Review by Bryan Yentz
Starring Penn Jillette, Missi Pyle and Harry Hamlin
Directed By Adam Rifkin
Written by Penn Jillette
Dread Central Presents
Directed by Adam Rifkin and written by Penn Jillette (and yes, Teller makes an appearance as well—can you believe the guy is 70!?), DIRECTOR’S CUT follows a troubled production made all the more difficult by Herbert Blount (Penn); an obsessive crowd-funder who has an unhealthy preoccupation with actress Missi Pyle (playing herself) as well as a desire to re-cut the entire film in his image.
From the opening credits (that Blount writes over), DIRECTOR’S CUT performs like a semi-actual fright flick with the commentary track turned on. Initially, I thought this might be distracting, but as the story progressed, I actually enjoyed Blount’s sardonic verbiage over the proceedings.
As this is a film written by comedic legend Penn Jillette, there’s a certain level of expectation one has when viewing this meta-found-footage experience. I for one furrowed my brow at seeing the poster art and Penn’s 6’6″ frame stretched over it. I didn’t know the man was fond of horror (and even after watching this, am still not sure) but, what the hell, sign me up. It can’t be as torturous as Penn and Teller’s “Desert Bus”. . .
Given Penn’s resume of mockery and parody, it should come as no surprise that DIRECTOR’S CUT leans far more into comedy than it does horror. Yes, there is some gruesome imagery and graphic bloodshed, but it’s depicted as footage/scenes from the fictional production that Herbert Blount is inadvertently messing with. Throughout the course of Blount’s “cut”, the tone is kept jovial and his disturbing shenanigans are presented in an almost endearing way. He comes off like a bumbling idiot from any number of comedies that’s been irresponsibly dropped into a horror narrative. This works in the movie’s favour as Blount never comes off as unlikeable per se, but utterly disillusioned in his over-the-top (and psychotic) antics.
As the production progresses, Blount’s obsessive tendencies increase alongside his rampant commentary. He waxes poetic on filmmaking terminology, do’s and dont’s and makes repeated jokes about crowd-funding (which, funny enough, was apparently how this movie was made). For those in the filmmaking medium, much of this rhetoric is old news and doesn’t come off as intelligent as I’m guessing it was intended. Beyond some jabs at the filmmaking process, Blount’s verbal observations lack the satirical sting that Penn is known for. They more come off as guidelines for inexperienced directors to abide by (and in many ways, should) if they are considering making their own feature.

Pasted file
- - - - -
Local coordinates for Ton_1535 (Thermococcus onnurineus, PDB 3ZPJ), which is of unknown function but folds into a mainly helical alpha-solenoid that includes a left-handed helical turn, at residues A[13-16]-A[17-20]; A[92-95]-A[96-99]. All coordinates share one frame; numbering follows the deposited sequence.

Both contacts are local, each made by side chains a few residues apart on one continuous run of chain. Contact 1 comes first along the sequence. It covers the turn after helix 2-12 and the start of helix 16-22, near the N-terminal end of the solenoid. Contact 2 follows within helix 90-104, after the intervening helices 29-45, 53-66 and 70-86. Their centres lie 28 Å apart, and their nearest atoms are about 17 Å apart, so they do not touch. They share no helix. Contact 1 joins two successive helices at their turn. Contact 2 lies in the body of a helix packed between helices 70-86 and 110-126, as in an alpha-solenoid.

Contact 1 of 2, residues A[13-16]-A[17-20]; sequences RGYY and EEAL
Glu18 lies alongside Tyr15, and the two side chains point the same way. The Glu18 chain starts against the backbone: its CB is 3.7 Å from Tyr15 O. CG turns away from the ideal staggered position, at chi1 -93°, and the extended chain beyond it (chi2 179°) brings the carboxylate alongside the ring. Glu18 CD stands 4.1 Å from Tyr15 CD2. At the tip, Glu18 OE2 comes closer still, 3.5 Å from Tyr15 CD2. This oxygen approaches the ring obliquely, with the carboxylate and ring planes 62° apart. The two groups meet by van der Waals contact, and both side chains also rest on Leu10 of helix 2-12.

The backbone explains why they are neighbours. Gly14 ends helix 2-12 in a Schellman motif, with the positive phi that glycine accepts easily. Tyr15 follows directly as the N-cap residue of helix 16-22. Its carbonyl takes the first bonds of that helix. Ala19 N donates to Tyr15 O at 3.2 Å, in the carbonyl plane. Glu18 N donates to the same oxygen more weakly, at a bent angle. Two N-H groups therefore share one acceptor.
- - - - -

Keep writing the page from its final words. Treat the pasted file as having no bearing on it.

One moment in particular feels like an overlong homage to FAMILY GUY and has Blount advise the viewer to “pay close attention to this scene”. He then begins to loudly chew chips so that nothing can be heard. Har-har, get it? It’s prolonged and not that amusing. Again, while I appreciated the overall convivial tone, portions like this came off as a little too juvenile.
Oddly enough, once DIRECTOR’S CUT maneuvers into some actual horror territory, the movie becomes all the more facetious. Like an unaired episode of Tim and Eric’s Awesome Show, Great Job!, DIRECTOR’S CUT becomes a purposefully terrible movie within a movie within a movie (lost yet?). Blount might be able to talk the cinematic talk but he cannot walk it whatsoever. Awful CGI, cringe-inducing practical effects and hilariously bad editing replace any semblance of a horror film and what we’re left with is a stalker’s shitty attempt at filmmaking (albeit one that’s rollicking to watch).
In terms of meta-horror, DIRECTOR’S CUT isn’t a game-changer like Behind the Mask: The Rise of Leslie Vernon. It’s not timely like Scream, nor is it as clever as the works of Benson and Moorhead. However, it’s an entertaining bit of sarcasm that’s made all the more stronger by a quick pace and Penn’s naturally charismatic persona. For those that appreciate the works of the ol’ illusionist, DIRECTOR’S CUT is now on VOD and will be soon hitting store shelves with a bonus-feature bloated Blu-Ray/DVD Combo pack.that you can check out early in our exclusive article.